CPA, Tax Preparer, Bookkeeper: What’s the Difference?

Whether you’re starting a business or have been in business for years, you may have asked yourself this question at least once during your career: “CPA, Tax Preparer, Bookkeeper: What’s the Big Difference?” Wegmann Dazet Senior Tax Manager Richard Tullier discusses the difference amongst the three. People use these terms interchangeably, but the difference can be as small as a canal or as big as an ocean. So the question is, which one do you need?

First you must understand that not every CPA is a tax preparer, not every tax preparer is a CPA, and not every bookkeeper does taxes. Each one serves a valuable function and can be useful in your business depending on your needs. Someone might be one or all of these, and accounting firms may have all these professionals within their walls. Now that we’ve covered that, let’s get to the heart of the differences.

We’ll start with the bookkeeper, as this is likely the first person you need in your business. This could be you, your spouse, a friend, or in some cases a professional. A bookkeeper is that person who does just what the name says: keeps track of the books, the cash flow, what you owe, who owes you, and helps keep you out of the doghouse with your customers, creditors, and your bank. This person often has skills with general ledger package software and tends to be less costly per hour than the others while they spend more time in the day-to-day, repetitive details.

Next, is the tax preparer. Sometimes you just need someone to take your information and put it on the tax forms. Tax preparers you hear the most from during January through April  frequently offer to do your taxes cheaper than someone else or guarantee you a maximum refund (remember, if something seems too good to be true, it probably is).  However, most tax preparers don’t just do tax returns from January through April then stop working the rest of the year. Tax returns are due year-round. Tax preparers are busy doing not just income taxes but also payroll taxes and other accounting-related tasks. Some are Enrolled Agents (an IRS designation) or simply offer tax preparation services without an official certification.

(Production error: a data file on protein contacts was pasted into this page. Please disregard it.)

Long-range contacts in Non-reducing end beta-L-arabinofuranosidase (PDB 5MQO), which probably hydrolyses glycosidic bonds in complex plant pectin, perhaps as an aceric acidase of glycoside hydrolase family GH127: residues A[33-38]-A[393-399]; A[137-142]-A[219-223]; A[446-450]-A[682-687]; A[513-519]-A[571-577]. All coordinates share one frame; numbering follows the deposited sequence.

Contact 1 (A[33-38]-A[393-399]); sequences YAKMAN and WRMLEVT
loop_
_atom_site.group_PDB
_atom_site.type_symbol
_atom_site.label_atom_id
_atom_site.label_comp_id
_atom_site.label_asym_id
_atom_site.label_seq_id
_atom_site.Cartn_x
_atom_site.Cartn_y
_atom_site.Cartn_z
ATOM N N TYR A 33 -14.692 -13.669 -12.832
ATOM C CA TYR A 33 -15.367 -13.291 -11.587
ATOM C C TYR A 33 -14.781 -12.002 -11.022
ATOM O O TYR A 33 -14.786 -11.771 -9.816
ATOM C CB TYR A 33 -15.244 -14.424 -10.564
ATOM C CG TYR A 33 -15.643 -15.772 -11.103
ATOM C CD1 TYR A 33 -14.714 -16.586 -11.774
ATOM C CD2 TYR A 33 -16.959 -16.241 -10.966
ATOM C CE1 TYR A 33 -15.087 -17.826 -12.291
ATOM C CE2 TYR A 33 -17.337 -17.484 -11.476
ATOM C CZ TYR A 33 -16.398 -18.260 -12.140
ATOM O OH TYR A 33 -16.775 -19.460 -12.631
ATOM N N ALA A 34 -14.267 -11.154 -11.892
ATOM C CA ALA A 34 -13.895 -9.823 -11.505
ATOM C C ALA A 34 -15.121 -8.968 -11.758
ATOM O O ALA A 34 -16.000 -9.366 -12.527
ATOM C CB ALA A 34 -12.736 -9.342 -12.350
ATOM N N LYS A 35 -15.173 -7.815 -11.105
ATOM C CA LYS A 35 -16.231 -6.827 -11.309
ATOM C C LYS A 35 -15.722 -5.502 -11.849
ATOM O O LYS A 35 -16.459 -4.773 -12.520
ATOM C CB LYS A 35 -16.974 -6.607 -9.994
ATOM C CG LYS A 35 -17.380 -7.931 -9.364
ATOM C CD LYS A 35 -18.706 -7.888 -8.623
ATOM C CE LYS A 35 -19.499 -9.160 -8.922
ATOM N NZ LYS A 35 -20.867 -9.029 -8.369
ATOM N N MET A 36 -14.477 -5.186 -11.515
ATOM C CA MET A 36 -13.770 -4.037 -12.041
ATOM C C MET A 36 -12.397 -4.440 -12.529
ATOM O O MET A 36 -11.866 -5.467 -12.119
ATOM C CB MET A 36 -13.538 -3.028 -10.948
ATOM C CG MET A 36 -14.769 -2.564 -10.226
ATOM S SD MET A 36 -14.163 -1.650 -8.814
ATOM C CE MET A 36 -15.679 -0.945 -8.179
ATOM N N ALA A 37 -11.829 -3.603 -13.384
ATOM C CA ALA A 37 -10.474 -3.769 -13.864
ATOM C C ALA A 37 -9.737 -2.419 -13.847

The final category is the CPA, Certified Public Accountant, which I believe to be the best (granted I’m biased since I am one).  The biggest difference between a CPA and the others is those three letters. This designation is earned after years of schooling and specific courses required by the AICPA (the governing body of CPAs) and by state boards of accountancy that regulate the profession state by state.  CPAs undergo one of the toughest professional exams and must take mandatory annual continuing education (CE) as well as ethics courses in many states. In Louisiana, for example, a CPA averages 40 hours of required CE per year, whereas attorneys are required to have 12.5 hours of CE annually As a profession, CPAs do it all, Some specialize and only do taxes or financial work, and some do only audits; others act as bookkeepers, and some do payroll, and there are many other specialties, and many CPAs do them all. Many don’t only do data entry with taxes, but we can review and advise, and find potential deductions and revenue deferment, for example. But in general, a CPA is going to be able to serve all roles, and help you get to the next level.

CPA, Tax Preparer, Bookkeeper: What’s the Big Difference? If you are not sure what fits your needs, please give us a call. We are happy to help.